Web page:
Last week, the President signed into law an act of spending that includes $1.1 billion allocated for Zika virus-related efforts through the end of the fiscal year (Sept. 30, 2017). As I have written about previously, this funding has traveled a long and sinuous road through Congress since February, when the President originally requested $1.9 billion in emergency aid for Zika.
But now that it’s finally official, here’s a look at what it contains. This figure shows a breakdown of how the $1,108,094,000 in Zika funding is divvied up.
Most relevant to the scientific community is the $933 million allocated to the Department of Health and Human Services, which includes the National Institutes of Health (NIH). Of this, $152 million is designated for the National Institute of Allergy and Infectious Diseases (NIAID) “for research on the virology, natural history, and pathogenesis of the Zika virus infection and preclinical and clinical development of vaccines and other medical countermeasures for the Zika virus and other vector-borne diseases, domestically and internationally,” as stated in the bill.
This is good news for the many scientists who have initiated research projects in response to the emerging concerns relating to Zika, and hope to continue that work. Researchers are currently digging for answers to questions such as how long the virus can persist in the infected person, what mechanisms underlie the range of symptoms (or lack thereof) that can result from infection and how the course of Zika virus infection might be affected by co-infections from other Flaviviruses such as the dengue virus.
This is also good news for researchers interested in developing a vaccine against Zika. Additional support for a Zika virus vaccine is provided in the $387 million designated to the NIH Public Health and Social Services Emergency Fund.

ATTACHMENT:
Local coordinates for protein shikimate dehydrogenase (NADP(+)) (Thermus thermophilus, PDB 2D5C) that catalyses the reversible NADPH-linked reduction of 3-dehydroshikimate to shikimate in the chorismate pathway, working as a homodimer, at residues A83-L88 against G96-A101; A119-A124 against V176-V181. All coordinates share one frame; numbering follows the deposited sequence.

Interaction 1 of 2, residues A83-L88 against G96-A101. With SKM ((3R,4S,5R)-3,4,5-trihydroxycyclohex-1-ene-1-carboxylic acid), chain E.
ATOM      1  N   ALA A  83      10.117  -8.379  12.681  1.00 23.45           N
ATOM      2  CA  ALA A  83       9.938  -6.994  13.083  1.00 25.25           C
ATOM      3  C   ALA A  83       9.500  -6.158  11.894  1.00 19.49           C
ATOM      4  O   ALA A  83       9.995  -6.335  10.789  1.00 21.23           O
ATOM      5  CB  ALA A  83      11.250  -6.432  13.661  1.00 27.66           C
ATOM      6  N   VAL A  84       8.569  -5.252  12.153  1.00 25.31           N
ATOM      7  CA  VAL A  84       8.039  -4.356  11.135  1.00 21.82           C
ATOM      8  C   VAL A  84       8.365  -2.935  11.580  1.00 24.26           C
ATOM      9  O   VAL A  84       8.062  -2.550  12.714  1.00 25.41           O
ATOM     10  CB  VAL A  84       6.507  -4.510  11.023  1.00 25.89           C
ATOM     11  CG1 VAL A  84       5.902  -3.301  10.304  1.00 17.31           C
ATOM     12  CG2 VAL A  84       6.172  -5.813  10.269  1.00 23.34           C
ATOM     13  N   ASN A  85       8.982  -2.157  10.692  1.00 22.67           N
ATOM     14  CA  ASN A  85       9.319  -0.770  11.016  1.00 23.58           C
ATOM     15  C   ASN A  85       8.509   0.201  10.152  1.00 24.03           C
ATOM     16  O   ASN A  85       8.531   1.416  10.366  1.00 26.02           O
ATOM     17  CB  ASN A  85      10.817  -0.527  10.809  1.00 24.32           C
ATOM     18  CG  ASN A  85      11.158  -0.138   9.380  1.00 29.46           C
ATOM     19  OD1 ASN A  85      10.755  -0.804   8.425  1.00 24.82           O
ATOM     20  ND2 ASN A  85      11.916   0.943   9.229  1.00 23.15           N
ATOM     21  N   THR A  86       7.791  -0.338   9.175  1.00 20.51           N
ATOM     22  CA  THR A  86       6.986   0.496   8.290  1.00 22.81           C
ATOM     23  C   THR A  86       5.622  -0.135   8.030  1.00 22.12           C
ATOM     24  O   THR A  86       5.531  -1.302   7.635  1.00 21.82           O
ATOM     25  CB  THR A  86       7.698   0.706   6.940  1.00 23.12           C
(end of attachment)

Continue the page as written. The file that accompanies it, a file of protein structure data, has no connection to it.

In order for a new vaccine to be approved by the Food and Drug Administration for public use, it must first pass through three costly and time-consuming phases of clinical trials. NIAID director Anthony Fauci explained in a recent interview that there are already two Zika DNA vaccine candidates that are in the first phase of these trials (NCT01099852 and NCT02840487), and several others that are a step behind in the preclinical stages of testing. Without this funding, plans to move trials with these vaccine candidates into the next phase by January would have been stalled. Since the Brazilian summer mosquito season is at its peak in January, this timing is critical.
The Centers for Disease Control and Prevention (CDC) also receives a $394 million slice of this pie, which the bill states will be used “to prevent, prepare for, and respond to Zika virus, health conditions related to such virus, and other vector-borne diseases, domestically and internationally”. This will be a boon to places like Florida, where mosquito control efforts have strained local budgets; and Puerto Rico, where the first major outbreak of Zika infections this year is estimated to have affected at least a few thousand pregnant women who will give birth in the coming months.
Also included in this funding is nearly $20 million for the Department of State that will support foreign and domestic response efforts, and over $155 million in foreign aid for ‘Bilateral Economic Assistance’ and ‘International Assistance Programs’ via the U.S. Agency for International Development (USAID). This money will fund coordinated efforts with groups such as the World Health Organization (WHO), which has requested $122 million this year from donor countries to implement a strategic response to Zika. So far, it has received only $21.3 million, about half of which has already come from USAID.